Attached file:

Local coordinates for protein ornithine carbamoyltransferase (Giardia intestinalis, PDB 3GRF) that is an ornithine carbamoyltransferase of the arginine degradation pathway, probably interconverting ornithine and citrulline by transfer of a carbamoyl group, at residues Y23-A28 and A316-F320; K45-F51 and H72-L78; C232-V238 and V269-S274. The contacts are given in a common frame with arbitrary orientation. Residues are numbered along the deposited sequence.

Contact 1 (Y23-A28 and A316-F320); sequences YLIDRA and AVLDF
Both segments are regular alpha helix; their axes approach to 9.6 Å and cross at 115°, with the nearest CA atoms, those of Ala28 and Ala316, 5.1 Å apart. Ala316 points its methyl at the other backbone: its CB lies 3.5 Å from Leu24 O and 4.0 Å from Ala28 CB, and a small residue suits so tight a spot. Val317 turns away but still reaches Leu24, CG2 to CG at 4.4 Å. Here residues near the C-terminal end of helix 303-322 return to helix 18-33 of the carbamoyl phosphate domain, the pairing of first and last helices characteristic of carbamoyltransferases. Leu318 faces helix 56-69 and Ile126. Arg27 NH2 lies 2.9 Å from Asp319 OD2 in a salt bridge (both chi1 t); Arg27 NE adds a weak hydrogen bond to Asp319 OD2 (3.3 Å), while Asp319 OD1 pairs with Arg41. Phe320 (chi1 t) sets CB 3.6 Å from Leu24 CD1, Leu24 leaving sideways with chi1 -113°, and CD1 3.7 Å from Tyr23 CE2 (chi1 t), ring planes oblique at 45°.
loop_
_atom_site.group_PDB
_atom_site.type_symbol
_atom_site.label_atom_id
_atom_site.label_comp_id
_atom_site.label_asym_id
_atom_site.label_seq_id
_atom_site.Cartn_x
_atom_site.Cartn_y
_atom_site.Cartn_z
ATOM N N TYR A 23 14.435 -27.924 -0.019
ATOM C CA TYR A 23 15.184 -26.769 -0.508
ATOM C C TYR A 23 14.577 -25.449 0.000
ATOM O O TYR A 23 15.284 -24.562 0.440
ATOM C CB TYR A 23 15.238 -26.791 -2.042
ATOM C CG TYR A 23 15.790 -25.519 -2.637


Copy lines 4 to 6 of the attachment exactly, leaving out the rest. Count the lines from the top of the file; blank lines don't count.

loop_
_atom_site.group_PDB
_atom_site.type_symbol